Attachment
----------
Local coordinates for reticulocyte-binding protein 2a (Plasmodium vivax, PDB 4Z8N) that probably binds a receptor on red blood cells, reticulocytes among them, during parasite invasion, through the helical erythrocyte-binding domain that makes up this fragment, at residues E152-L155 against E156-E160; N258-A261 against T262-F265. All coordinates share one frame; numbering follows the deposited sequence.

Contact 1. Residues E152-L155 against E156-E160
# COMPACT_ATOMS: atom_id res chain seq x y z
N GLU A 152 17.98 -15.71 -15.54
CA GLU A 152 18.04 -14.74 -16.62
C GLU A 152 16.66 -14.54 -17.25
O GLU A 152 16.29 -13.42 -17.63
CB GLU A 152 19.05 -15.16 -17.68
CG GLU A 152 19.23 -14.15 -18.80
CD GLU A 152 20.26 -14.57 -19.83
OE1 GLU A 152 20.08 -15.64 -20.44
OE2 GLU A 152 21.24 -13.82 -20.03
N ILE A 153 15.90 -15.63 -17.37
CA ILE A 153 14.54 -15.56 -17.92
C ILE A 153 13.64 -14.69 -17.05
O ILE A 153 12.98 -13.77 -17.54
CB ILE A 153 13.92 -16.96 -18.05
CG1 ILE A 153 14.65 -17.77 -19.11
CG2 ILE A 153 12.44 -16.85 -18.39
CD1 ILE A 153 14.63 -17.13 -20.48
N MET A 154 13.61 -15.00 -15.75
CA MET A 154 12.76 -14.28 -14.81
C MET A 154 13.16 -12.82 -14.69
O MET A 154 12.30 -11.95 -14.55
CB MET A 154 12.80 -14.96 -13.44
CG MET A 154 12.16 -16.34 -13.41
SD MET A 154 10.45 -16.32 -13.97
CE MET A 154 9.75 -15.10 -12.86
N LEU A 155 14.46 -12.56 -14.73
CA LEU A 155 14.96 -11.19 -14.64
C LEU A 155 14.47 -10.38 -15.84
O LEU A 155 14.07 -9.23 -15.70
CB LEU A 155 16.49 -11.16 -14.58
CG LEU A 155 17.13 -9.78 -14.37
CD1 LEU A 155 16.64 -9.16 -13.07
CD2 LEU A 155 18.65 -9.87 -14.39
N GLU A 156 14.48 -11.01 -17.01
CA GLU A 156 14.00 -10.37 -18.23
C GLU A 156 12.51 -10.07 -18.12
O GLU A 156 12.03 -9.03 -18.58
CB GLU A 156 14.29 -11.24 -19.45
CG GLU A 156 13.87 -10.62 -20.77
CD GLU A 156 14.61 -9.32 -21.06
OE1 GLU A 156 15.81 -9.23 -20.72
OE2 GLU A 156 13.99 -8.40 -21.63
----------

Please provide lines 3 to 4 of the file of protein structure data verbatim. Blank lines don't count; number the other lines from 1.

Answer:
# COMPACT_ATOMS: atom_id res chain seq x y z
N GLU A 152 17.98 -15.71 -15.54